Fixed Income Clearing Corporation (FICC) – Provides clearing for fixed income securities, including treasury securities and mortgage backed securities
FICC was created in 2003 to handle fixed income transaction processing, integrating the Government Securities Clearing Corporation and the Mortgage-Backed Securities Clearing Corporation. The Government Securities Division (GSD) provides Real-Time Trade Matching (RTTM), clearing, risk management, and netting for trades in US Government debt issues, including repurchase agreements or repos. Securities transactions processed by FICC’s Government Securities Division include Treasury bills, bonds, notes, zero-coupon securities, government agency securities, and inflation-indexed securities. The Mortgage-Backed Securities Division provides real-time automated and trade matching, trade confirmation, risk management, netting, and electronic pool notification to the mortgage-backed securities market. Participants in this market include mortgage originators, government-sponsored enterprises, registered broker-dealers, institutional investors, investment managers, mutual funds, commercial banks, insurance companies, and other financial institutions.
DTCC Solutions – DTCC’s subsidiary delivering information-based and business processing solutions[clarification needed] to financial intermediaries globally, such as Global Corporation Action Validation Service (GCA VS) and Managed Accounts Service.
GCA VS simplifies announcement processing by providing a centralized source of “scrubbed” information about corporate actions, including tender offers, conversions, stock splits, and nearly 100 other types of events for equities and fixed-income instruments traded in Europe, Asia-Pacific, and the Americas. In 2006, GCA VS processed 899,000 corporate actions from 160 countries. Managed Accounts Service, introduced in 2006, standardizes the exchange of account and investment information through a central gateway.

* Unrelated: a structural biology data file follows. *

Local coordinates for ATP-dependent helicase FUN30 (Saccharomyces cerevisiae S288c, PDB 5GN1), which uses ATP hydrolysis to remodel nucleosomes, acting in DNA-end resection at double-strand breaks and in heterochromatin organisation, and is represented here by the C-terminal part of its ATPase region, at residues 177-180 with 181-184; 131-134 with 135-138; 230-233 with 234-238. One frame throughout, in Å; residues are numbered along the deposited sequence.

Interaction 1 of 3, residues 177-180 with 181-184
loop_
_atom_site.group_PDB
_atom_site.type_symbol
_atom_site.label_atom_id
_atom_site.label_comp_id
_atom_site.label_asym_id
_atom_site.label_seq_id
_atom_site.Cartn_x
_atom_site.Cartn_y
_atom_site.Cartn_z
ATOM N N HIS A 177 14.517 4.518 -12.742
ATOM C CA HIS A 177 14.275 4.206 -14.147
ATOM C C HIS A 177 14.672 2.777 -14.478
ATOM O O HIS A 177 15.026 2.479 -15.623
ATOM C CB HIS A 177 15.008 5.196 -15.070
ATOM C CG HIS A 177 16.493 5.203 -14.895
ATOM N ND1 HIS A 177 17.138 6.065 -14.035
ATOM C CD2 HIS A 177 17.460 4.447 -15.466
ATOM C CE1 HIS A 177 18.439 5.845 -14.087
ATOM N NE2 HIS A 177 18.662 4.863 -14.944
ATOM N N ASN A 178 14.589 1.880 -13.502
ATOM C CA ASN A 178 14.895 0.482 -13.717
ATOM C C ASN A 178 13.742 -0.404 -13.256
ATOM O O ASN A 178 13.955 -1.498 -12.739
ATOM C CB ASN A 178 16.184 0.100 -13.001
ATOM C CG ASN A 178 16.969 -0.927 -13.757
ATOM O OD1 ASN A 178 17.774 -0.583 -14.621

DTCC Learning – Provides financial, technology, and career training and educational services to the global financial industry.
Loan/SERV – Provides services to loan syndicates and agents.
Deriv/SERV – Provides clearing for credit derivatives, such as CDOs.
It provides automated matching and confirmation services for over the counter (OTC) derivatives trades, including credit, equity, and interest rate derivatives. It also provides related matching of payment flows and bilateral netting services. Deriv/SERV’s customers include dealers and buy-side firms from 30 countries. In 2006, Deriv/SERV processed 2.6 million transactions.
EuroCCP – European Central Counterparty Limited (EuroCCP) is the European subsidiary of DTCC that provides equities clearing services on a pan-European basis. Headquartered in London, EuroCCP is a UK-incorporated Recognised Clearing House regulated by the UK’s Financial Services Authority (FSA).
EuroCCP began operations in August 2008, initially clearing for the pan-European trading platform Turquoise. EuroCCP has subsequently secured appointments from additional trading platforms and now provides central counterparty services for equity trades to Turquoise, SmartPool, NYSE Arca Europe and Pipeline Financial Group Limited. EuroCCP clears trades in more than 6,000 equities issues for these trading venues. In October 2009 EuroCCP began clearing and settling trades made on the Turquoise platform in 120 of the most heavily-traded listed Depositary Receipts. Citi Global Transaction Services acts as settlement agent for trades cleared by EuroCCP. EuroCCP now provides clearing services in 15 major national markets in Europe: Austria, Belgium, France, Denmark, Germany, Ireland, Italy, Finland, Netherlands, Norway, Portugal, United Kingdom, Switzerland, Sweden and Spain. Trades are handled in seven different currencies: the Euro, British Pound, U.S. Dollar, Swiss Franc, Danish Krone, Swedish Krona, and Norwegian Krone.
Omgeo – Partnership with Thomson Reuters that provides clearing automation solutions[clarification needed].
Omgeo is a central information management and processing hub for broker-dealers, investment managers, and custodian banks. It provides post-trade, pre-settlement institutional trade management solutions[clarification needed], processes over one million trades per day and serves 6,000 investment managers, broker/dealers, and custodians in 42 countries.
Euroclear (in Brussels, Belgium) and Clearstream (in Luxembourg) are the second and third largest central securities depositories in the world.
This article was taken directly from http://en.wikipedia.org/wiki/Depository_Trust_%26_Clearing_Corporation.